Cold Winters in Europe, Asia Linked to Sea Ice Decline
In the latest study to look at the possible connection between the precipitous decline of Arctic sea ice and extreme weather over the Northern Hemisphere, researchers found that cold winters over Europe and Asia were twice as likely thanks to sea ice decline in a particular part of the Arctic.
The proposed connection between the precipitous decline of Arctic sea ice and extreme weather over North America, Europe and Asia has garnered a lot of public attention in recent years, particularly after the polar vortex-fueled frigid winter the eastern U.S. just had.
But how exactly the sea ice is influencing the larger atmosphere has been difficult to tease out, and computer models haven’t been able to find a robust connection. The new study, detailed online Oct. 26 in the journal Nature Geoscience, was able to find a connection by conducting a large number of computer model simulations and determining there is a link between sea ice decline and cold winters over Europe and Asia, at least.
Sea ice or natural variability?
Bitterly cold winters like the one the eastern U.S. weathered this past year aren’t a new occurrence (and this winter was actually an average one historically). The atmosphere outside of the tropics is notoriously fickle in the winter, and invasions of Arctic air (popularly referred to last winter as the polar vortex) over North America, Europe and Asia are not uncommon.
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But in the past decade or so, frigid winters have been happening with a regularity that defies the projections of climate models, which said that winter would be the fastest-warming season. While some scientists have chalked this up to the inherent natural variability of the atmosphere, others suspect a link to the rapid warming of the Arctic and the related precipitous decline of Arctic sea ice ultimately fueled by the buildup of greenhouse gases in the atmosphere.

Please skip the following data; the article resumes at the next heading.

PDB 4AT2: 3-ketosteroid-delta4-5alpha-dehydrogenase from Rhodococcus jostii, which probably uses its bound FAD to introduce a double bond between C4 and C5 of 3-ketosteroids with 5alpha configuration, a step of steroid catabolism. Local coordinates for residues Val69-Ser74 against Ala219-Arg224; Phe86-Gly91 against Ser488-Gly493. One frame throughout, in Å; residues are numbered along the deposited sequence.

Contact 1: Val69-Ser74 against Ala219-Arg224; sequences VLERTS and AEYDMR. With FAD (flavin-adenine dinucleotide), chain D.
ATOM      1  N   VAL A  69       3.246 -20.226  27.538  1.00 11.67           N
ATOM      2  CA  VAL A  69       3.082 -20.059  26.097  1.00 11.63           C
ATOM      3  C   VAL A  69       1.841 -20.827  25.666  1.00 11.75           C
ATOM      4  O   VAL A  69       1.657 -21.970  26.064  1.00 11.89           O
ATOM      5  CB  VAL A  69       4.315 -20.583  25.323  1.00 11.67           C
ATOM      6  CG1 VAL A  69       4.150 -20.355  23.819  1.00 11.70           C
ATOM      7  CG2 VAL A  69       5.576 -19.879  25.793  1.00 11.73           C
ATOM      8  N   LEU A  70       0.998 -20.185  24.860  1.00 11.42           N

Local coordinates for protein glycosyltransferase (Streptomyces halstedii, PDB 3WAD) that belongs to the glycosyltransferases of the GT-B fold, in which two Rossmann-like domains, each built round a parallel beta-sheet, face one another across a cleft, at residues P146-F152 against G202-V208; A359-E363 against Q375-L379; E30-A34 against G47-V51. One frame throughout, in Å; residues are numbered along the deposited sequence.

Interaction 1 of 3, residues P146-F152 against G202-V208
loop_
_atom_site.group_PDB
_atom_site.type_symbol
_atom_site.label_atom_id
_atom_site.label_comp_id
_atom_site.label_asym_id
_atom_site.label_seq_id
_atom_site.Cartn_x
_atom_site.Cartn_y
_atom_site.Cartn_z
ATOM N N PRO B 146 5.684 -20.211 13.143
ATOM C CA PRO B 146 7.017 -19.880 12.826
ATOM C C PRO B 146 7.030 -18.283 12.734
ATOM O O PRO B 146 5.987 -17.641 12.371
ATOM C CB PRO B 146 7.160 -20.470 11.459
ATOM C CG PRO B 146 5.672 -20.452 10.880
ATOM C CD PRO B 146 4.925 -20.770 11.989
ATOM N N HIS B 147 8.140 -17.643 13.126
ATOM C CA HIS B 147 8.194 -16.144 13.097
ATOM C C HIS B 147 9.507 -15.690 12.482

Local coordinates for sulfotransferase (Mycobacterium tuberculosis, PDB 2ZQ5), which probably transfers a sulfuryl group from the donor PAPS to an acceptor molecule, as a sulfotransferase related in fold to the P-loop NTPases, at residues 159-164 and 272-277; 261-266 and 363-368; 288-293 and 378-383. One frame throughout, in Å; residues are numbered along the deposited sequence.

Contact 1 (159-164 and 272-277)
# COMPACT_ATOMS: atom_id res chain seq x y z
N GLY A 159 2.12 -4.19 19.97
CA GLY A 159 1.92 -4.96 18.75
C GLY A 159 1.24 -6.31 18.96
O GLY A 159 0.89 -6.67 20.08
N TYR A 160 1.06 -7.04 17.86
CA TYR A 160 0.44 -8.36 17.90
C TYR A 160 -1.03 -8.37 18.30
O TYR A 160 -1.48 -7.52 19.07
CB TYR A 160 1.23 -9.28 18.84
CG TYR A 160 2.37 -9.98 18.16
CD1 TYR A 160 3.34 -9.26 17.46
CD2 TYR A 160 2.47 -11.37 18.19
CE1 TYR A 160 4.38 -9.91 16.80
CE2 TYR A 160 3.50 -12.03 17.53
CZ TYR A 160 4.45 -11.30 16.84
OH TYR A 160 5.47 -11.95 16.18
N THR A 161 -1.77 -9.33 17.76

The new study, the latest salvo in the debate, focused on cold winters over Europe and Asia and the sea ice decline in the Barents and Kara Seas, which sit just above the continent. This area has seen major changes in sea ice since 2004, and those changes coincide with the spate of cold winters.
To look for a link, Masato Mori, of the Atmosphere and Ocean Research Institute at the University of Tokyo, and his colleagues ran computer model simulations comparing what happens when ice is low in the Barents-Kara area and when it is high, using sea ice levels based on actual observations.
They found that declines in this region led to a doubling of the chances of a cold winter over Europe and Asia.
The model simulations suggest that the reduced sea ice leads to greater absorption of incoming solar heat by open ocean waters, which leads to pressure changes in the atmosphere. Specifically, it seems to intensify a feature called the Siberian High over Europe and Asia, and leads to more of what are called blocking patterns, where the atmosphere effectively gets stuck in a particular pattern for days or even weeks. In the case of the study, the feature leads to more breakouts of Arctic air over the combined Europe-Asia landmass.